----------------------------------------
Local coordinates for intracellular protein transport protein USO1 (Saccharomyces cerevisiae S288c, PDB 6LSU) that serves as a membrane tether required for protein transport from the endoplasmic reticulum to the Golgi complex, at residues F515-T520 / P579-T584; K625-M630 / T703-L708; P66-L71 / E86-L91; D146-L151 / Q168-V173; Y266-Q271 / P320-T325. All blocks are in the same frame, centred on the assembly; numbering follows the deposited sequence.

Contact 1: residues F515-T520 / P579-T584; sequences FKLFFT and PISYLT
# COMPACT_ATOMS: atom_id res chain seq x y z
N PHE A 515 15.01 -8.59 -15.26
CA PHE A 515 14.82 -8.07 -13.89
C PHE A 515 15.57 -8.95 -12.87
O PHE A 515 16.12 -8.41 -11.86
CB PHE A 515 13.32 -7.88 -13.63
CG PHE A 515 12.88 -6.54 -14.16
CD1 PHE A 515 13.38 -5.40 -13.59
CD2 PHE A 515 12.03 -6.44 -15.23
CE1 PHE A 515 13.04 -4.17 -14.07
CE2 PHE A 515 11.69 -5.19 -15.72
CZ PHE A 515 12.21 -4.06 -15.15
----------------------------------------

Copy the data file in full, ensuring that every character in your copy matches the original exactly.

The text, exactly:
Local coordinates for intracellular protein transport protein USO1 (Saccharomyces cerevisiae S288c, PDB 6LSU) that serves as a membrane tether required for protein transport from the endoplasmic reticulum to the Golgi complex, at residues F515-T520 / P579-T584; K625-M630 / T703-L708; P66-L71 / E86-L91; D146-L151 / Q168-V173; Y266-Q271 / P320-T325. All blocks are in the same frame, centred on the assembly; numbering follows the deposited sequence.

Contact 1: residues F515-T520 / P579-T584; sequences FKLFFT and PISYLT
# COMPACT_ATOMS: atom_id res chain seq x y z
N PHE A 515 15.01 -8.59 -15.26
CA PHE A 515 14.82 -8.07 -13.89
C PHE A 515 15.57 -8.95 -12.87
O PHE A 515 16.12 -8.41 -11.86
CB PHE A 515 13.32 -7.88 -13.63
CG PHE A 515 12.88 -6.54 -14.16
CD1 PHE A 515 13.38 -5.40 -13.59
CD2 PHE A 515 12.03 -6.44 -15.23
CE1 PHE A 515 13.04 -4.17 -14.07
CE2 PHE A 515 11.69 -5.19 -15.72
CZ PHE A 515 12.21 -4.06 -15.15